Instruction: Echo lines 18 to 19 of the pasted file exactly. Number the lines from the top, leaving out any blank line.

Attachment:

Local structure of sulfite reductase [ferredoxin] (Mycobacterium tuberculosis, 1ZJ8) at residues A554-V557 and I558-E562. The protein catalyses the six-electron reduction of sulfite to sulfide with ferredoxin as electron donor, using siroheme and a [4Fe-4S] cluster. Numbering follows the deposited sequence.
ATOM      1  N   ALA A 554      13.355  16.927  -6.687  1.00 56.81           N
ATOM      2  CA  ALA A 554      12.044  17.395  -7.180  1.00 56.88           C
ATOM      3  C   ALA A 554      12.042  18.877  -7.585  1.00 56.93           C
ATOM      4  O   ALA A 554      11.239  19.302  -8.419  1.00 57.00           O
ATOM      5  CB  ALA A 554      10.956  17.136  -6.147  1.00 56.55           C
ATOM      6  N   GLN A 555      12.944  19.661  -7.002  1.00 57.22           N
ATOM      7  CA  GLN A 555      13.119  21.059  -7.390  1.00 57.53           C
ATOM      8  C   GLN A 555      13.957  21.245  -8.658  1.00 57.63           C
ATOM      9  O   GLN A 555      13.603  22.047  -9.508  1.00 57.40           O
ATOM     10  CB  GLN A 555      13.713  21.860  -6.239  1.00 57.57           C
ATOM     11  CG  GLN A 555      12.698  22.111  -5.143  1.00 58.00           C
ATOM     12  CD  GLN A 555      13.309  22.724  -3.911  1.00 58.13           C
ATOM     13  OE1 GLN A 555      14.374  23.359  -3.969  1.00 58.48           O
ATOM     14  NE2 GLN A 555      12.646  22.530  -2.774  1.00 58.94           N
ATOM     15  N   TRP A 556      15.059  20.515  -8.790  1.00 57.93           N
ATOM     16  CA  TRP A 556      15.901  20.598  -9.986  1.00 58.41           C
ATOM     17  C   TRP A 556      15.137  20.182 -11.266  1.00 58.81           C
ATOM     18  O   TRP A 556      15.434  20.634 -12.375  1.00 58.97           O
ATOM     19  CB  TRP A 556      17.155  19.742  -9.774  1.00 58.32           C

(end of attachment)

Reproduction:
ATOM     17  C   TRP A 556      15.137  20.182 -11.266  1.00 58.81           C
ATOM     18  O   TRP A 556      15.434  20.634 -12.375  1.00 58.97           O